Dave divided us into four teams of four to five people and we did relay sprints with exercises: sprint to the end of the gym, do the exercise, sprint back, and continue until five people had gone. (Teams of four had to have someone go twice.) The exercises at the end of the sprints were:
round 1, 20 squats;
round 2, 10 push-ups;
round 3, 15 kettlebell high-pulls;
round 4, 15 sit-ups;
round 5, 5 pull-ups (jumping from a bench to the bar if you couldn’t do unassisted pull-ups);
round 6, 5 more pull-ups (just because, Dave said, he likes pull-ups); and finally round 7 (after I asked half jokingly, “Is that all?”), a combination round of 20 squats, 10 push-ups, 5 pull-ups.
Julie did well and was a very good sport, having no problem with going twice when it was her turn to do that. She did all her push-ups on hands and toes, refusing to switch to knee push-ups. Afterward she tried the harness-and-pulley rings for an assisted muscle-up—the harness takes half your weight—and she did her first one smoothly and instinctively, without needing to be told to keep her elbows in and so on. Today she left me a phone message saying she was in “excruciating pain,” but she sounded in good spirits and said she’s planning to go back with her husband. I’m looking forward to seeing them both there.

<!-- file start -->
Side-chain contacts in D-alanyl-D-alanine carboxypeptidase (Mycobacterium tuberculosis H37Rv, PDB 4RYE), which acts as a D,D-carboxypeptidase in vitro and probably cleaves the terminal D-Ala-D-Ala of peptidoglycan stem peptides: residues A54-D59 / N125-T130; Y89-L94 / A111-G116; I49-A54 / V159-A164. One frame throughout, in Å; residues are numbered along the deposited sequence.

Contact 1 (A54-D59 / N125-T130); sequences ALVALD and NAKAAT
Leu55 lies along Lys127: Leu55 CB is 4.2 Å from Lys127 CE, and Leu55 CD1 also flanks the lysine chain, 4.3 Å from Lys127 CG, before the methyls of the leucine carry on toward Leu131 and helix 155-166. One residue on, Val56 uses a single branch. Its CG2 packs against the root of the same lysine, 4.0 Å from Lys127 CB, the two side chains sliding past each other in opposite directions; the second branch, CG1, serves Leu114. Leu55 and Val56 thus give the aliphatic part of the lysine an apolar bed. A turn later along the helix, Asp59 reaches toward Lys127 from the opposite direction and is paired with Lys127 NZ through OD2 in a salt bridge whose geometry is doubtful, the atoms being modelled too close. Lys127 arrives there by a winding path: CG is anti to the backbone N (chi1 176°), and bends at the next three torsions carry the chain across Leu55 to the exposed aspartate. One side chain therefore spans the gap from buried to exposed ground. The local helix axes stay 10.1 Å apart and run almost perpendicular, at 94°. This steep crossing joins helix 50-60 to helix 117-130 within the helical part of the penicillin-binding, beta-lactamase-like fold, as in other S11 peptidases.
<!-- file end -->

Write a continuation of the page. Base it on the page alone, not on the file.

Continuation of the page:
Suffer on Saturday

Updated to add links to photos, which seem intended to highlight my bad-looking gray hair… somebody give me some hair advice please…
I’m almost too tired to blog! Today’s semi-competitive workout event was a kind of combination adventure race and game of chance. With the gym being on an old Navy base, the planner of today’s workout decided to use the little roads, alleys, and loading docks surrounding the building.
To start, everybody took off in pairs, two pairs at a time, once per minute. You had to run to the starting area (a dead-end alley at a loading dock); jump up onto the dock; pick one of four numbers you were carrying on cards; and spin a wheel to determine which exercise you’d do for that number of reps. You’d do the exercise, then run around either one or two buildings depending on how many reps you’d done. This continued until you’d done an exercise for all four of your numbers and had run either a longer or shorter course in between each exercise.